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    There are two kinds of theorists..There are the ones who come up with the brilliant ideas such as Relativity, QM, QED, etc....

    The other type are the ones who do the pick and shovel work applying the theory to other cases and extending the theory.

    Most of the theorists are of the latter not the former.

    Let's give some examples, Einstein, Schrodinger, Dirac and Feynman were of the first type, brilliant leaders.

    Now Bethe was more of the second type, he was brilliant, but his strength was in putting everything together that existed and furthering it.
  14. Feb 15, 2008 #13
    I understand what you mean by furthering what we already know. That makes a lot of sense.

    I guess creating new theories and stuff just takes a stroke of genius, then, and not really some logical progression?
  15. Feb 16, 2008 #14
    I think you have to have been seriously puzzled about something for some time. Then it has to click!
    There is a very good account of this in the first ten chapters of "Personal Knowledge" by Michael Polanyi (experimentalist cum theorist), (Harper & Row,
    New York, 1964).
  16. Feb 16, 2008 #15
    There is an awfull lot to be puzzled about if you just so happen to try and make sense of the last glacial transition. The number of studies in the different areas double about every year and maintaining situation awareness is increasingly hard.

    I think that the key is in understanding why the European, South American and GRIP ice core transition to the Younger Dryas dates to 12,700 years BP and the Cariaco basin - GISP ice core transition dates 12,900 years. I try to write a 6000 word study on it but given the plethora of evidence it gets to at least 9000. And most definitely, something in some suppositions is definitely wrong and that's when it gets very tricky.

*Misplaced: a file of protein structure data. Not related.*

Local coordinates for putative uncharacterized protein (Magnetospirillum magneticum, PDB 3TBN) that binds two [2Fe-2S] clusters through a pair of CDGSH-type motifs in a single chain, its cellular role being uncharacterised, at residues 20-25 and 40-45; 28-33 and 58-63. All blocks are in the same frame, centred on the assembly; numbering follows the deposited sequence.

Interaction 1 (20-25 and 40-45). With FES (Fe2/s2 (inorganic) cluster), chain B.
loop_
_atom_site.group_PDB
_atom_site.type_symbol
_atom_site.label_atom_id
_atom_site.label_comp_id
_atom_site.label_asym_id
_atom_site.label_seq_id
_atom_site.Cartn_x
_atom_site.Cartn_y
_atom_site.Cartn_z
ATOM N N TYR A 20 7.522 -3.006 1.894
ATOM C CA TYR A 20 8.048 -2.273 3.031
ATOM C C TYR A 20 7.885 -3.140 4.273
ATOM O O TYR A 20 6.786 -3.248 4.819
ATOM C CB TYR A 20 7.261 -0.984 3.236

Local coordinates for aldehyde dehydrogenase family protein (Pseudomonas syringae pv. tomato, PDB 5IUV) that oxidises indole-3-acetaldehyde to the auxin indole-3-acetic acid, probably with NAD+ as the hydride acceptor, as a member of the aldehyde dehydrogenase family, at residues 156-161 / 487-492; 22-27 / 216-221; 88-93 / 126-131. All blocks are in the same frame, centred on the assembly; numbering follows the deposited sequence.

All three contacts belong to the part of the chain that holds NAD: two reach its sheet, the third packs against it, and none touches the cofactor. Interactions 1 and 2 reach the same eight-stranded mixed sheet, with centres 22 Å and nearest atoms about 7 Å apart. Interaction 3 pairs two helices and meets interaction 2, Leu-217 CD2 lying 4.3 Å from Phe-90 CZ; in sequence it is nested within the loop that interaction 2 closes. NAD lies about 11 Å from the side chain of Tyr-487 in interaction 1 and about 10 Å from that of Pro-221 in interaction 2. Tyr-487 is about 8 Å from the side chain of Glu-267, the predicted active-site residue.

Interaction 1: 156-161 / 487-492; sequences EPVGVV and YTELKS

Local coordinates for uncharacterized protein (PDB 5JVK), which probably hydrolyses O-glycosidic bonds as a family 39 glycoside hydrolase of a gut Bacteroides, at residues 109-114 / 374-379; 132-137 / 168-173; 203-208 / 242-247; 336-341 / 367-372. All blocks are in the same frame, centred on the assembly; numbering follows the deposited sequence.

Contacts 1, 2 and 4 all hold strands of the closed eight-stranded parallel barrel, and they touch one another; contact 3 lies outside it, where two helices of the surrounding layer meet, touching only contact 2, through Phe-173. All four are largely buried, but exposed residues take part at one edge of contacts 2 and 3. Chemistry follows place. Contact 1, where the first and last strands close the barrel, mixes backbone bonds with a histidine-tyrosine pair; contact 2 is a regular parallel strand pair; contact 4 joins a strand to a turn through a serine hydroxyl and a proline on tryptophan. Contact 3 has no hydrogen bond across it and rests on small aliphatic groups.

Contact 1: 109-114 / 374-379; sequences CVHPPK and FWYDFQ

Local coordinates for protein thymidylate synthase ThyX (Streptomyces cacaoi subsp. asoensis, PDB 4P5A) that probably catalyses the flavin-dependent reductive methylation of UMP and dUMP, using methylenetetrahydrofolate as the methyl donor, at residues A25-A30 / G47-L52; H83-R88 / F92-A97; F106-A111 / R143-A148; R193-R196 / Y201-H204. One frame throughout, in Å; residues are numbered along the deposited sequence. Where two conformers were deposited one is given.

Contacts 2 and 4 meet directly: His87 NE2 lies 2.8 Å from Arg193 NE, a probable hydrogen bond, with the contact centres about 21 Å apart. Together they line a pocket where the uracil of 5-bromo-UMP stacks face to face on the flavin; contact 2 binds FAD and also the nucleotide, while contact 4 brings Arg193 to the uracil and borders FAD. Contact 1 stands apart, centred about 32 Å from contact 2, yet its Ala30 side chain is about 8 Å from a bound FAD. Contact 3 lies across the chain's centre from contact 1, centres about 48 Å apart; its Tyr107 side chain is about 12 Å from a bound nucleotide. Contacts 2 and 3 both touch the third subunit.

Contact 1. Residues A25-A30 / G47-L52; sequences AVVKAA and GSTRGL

In this case, theorists should be seen as "generalists", who try to maintain overview of the whole picture, not a confined specialism.
  17. Feb 16, 2008 #16
    It funny how that works. I have solved some serious problems at work by having things just click -- usually while driving for some reason. I don't know what it is about driving, but I have the best ideas while driving. The best way is on a lonely dark road through the desert. Although I had the solution to one of my most difficult problems come to me while driving through Los Angeles.... Weird.
  18. Feb 16, 2008 #17


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    I think that it's just because driving (even in a city) is mostly an autonomous function to a lot of people. Your brain has to remain at a high level of alertness, but the physical actions are pretty much just muscle memory. You don't have to think about what you're doing with your arms and legs. That frees up a lot of the alert brain to think about other things. I'm not sure about that, of course, but it's how it seems to work for me.
  19. Feb 16, 2008 #18
    Yes, it works for me too: not driving a car through a desert but rather a bicycle through a forest to and from work. I guess the details are not so important.
  20. Feb 16, 2008 #19


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    Same principle, regardless of the vehicle.
  21. Feb 16, 2008 #20
    Yeah, I thought it was common knowledge that spinning rubber emits Braintrons, which helps you think.

    Oddly enough, reality TV emits anti-braintrons.